Protest leader apologizes for harsh words

The leader of Monday’s protest against Belco and the Regulatory Authority moved to recant the harsh words he delivered in criticizing people who did not show up for the objective march.

Sean Smith, the lead mover, recanted his angry immediate responsive comments made to TNN’s Trevor Lindsay, saying that he had allowed his emotions to take charge, against his better judgement,Cthe result being that he was destructively critical in what he said.

Smith admitted that he realize such criticism on his part was counter productive to establishing a forum for dialogue with the two parties.

He was grateful that the next day of protest did draw out Belco chief, Wayne Caines, with the parties able to share the circumstances, the financial policies and stances taken by both sides in response to the impacts such might have.

“When I saw the interview with my own eyes I saw my emotions taking over me,” said Smith.

“I do realize that people have responsibilities that are their first priority, but my emotions and my message to them was to, ‘not complain if you are not going to show up’, because we need unity.

“We need people to show up in order for these people to see the high numbers that object and are adversely affected by what is going on.

“I really felt bad about how the message came across and I do apologize to Bermuda for my energy.

“I’m passionate and not very articulate when I get angry.”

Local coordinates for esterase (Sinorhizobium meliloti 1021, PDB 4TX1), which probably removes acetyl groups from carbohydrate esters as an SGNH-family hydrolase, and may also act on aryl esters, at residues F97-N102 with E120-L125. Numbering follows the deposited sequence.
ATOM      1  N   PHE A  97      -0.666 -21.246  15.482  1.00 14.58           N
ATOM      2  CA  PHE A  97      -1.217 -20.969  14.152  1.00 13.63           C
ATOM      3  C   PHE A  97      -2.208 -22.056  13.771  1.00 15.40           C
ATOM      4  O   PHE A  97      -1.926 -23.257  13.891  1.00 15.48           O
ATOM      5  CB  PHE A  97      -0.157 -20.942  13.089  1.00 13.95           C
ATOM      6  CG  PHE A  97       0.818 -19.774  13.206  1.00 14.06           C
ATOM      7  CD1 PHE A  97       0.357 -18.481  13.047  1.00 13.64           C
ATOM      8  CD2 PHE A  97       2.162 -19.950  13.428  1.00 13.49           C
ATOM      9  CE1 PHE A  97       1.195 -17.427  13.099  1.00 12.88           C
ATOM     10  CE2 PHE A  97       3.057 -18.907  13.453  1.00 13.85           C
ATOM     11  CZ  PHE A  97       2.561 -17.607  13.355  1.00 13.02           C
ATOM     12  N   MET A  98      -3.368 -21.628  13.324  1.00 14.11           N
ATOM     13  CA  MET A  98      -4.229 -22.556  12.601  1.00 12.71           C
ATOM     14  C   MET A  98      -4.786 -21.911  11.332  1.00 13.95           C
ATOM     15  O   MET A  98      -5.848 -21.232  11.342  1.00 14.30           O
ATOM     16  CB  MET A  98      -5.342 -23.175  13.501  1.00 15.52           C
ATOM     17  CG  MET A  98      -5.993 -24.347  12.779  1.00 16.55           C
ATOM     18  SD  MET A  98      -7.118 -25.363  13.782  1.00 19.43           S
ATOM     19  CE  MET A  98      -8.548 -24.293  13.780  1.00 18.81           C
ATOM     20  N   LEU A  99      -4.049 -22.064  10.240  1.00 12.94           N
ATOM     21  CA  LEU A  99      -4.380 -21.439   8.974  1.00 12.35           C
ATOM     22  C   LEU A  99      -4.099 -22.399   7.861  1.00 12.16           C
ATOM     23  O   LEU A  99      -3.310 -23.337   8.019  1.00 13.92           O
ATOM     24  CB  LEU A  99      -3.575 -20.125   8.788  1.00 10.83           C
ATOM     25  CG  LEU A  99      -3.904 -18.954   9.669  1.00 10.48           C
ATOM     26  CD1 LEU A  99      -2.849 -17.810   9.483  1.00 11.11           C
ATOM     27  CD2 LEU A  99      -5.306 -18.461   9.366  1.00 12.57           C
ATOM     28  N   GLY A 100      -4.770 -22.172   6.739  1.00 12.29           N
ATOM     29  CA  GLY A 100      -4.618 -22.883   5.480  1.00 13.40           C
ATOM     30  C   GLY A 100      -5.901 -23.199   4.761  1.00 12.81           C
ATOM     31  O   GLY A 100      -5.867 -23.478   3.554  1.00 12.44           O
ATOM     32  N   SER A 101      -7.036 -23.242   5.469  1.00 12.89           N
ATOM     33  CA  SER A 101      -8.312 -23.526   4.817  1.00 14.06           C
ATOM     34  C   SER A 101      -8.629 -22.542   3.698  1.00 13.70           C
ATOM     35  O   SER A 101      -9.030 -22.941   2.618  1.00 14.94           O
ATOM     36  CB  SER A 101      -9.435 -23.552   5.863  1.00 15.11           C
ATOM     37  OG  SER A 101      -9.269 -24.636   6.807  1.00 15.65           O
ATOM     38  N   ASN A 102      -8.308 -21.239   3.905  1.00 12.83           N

Smith said that movement against rising costs, that are being implied as inexorably tied to upward fluctuating oil prices, shipping, transport and delivery, which companies cannot absorb, passing the expenses to consumer, who are even less able to bear the brunt.

“Today was more so to let them know that we are not finished with them and that we want to be heard, continued Smith. “We wanted Caines to come out.

“He came out and said some light on a few issues that Belco are having with the Regulatory Authority, government and the cost of procuring fuel and transporting it to the various places.

“He shared with us the cost of things, but we’re still not satisfied with the outcome.
“He made sense in that aspect of things, but we also had the issue of the pollution that the neighbors have to deal with daily. With that being said, they cannot fix that overnight, so therefore the neighbors are going to have to suffer and the people are going to have to suffer until we come to a more suitable and equitable conclusion.

“We want results that fairly impact all parties. We will get that, but not overnight.

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